Current methods for detecting harmful, and sometimes deadly, bacteria are often time consuming and lack the required specificity to be considered reliable. This is particularly an issue for Salmonella enterica serovar Enteritidis (SE), a pathogenic subspecies of Salmonella enterica. It, like other types of pathogenic bacteria, shares high similarity to its associated non-pathogenic relatives. Serological tests employing antibodies typically cross-react between pathogenic and non-pathogenic species due to high surface structure similarity. PCR and plasmid-borne sequence-based detection methods also have difficulty distinguishing between different strains of SE due to their similarity. A method designed to overcome the obstacle of species similarity would allow for the specific detection of SE among close relatives.
LLNL scientists have invented a method that is able to identify SE specific sequences that can be utilized as diagnostics markers. The method, called suppression subtractive hybridization (SSH), is a PCR-based technique that identifies restriction fragments that are present in the target strain but not other strains. A set of restriction enzymes specific to the target species isolates their associated restriction fragments which are then amplified via PCR. These PCR amplicons are then validated for specificity by testing with primer pairs from several types of phages for the target pathogen and its close relatives. In this validation test, only the specific target pathogen would pair with its known phage primers, isolating it with high specificity even among its close relatives.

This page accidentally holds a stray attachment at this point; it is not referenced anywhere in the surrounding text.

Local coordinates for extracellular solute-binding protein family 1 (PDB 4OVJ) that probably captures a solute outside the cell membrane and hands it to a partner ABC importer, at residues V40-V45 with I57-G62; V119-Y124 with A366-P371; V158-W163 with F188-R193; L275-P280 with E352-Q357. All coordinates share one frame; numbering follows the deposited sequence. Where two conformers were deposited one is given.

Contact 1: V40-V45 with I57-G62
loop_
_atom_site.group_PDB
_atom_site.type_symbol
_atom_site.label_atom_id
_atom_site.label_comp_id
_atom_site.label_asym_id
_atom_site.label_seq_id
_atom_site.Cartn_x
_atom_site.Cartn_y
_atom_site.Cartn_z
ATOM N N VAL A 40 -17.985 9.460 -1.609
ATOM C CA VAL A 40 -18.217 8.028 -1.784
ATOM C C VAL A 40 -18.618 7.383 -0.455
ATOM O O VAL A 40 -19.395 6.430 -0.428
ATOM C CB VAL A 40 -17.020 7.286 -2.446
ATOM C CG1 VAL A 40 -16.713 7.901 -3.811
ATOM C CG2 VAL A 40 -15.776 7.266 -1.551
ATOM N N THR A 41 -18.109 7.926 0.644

- Accurate identification of SE specific sequences
- Limited number of steps required for SE identification simplifies the process
- Detection of SE pathogen in infected eggs or chicken coops to reduce risk of food-borne illness
- Rapid screening of production areas, plants, or food distribution centers to lower risk of spread of infection